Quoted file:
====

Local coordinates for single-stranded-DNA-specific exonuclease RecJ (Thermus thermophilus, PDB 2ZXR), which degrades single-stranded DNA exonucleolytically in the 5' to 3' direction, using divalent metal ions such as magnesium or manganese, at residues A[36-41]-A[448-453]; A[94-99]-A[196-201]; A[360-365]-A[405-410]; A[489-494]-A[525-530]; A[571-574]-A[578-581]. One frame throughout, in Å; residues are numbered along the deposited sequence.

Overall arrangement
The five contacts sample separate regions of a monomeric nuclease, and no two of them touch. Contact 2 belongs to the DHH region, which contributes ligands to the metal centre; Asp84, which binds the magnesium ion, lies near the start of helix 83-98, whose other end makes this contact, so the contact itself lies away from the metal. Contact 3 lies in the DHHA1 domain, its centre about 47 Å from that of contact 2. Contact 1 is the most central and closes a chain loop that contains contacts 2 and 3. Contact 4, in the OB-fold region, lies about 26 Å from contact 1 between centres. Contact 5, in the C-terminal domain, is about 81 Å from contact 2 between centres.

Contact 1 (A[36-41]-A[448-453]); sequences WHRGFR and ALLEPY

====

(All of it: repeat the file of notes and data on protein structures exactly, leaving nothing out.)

Local coordinates for single-stranded-DNA-specific exonuclease RecJ (Thermus thermophilus, PDB 2ZXR), which degrades single-stranded DNA exonucleolytically in the 5' to 3' direction, using divalent metal ions such as magnesium or manganese, at residues A[36-41]-A[448-453]; A[94-99]-A[196-201]; A[360-365]-A[405-410]; A[489-494]-A[525-530]; A[571-574]-A[578-581]. One frame throughout, in Å; residues are numbered along the deposited sequence.

Overall arrangement
The five contacts sample separate regions of a monomeric nuclease, and no two of them touch. Contact 2 belongs to the DHH region, which contributes ligands to the metal centre; Asp84, which binds the magnesium ion, lies near the start of helix 83-98, whose other end makes this contact, so the contact itself lies away from the metal. Contact 3 lies in the DHHA1 domain, its centre about 47 Å from that of contact 2. Contact 1 is the most central and closes a chain loop that contains contacts 2 and 3. Contact 4, in the OB-fold region, lies about 26 Å from contact 1 between centres. Contact 5, in the C-terminal domain, is about 81 Å from contact 2 between centres.

Contact 1 (A[36-41]-A[448-453]); sequences WHRGFR and ALLEPY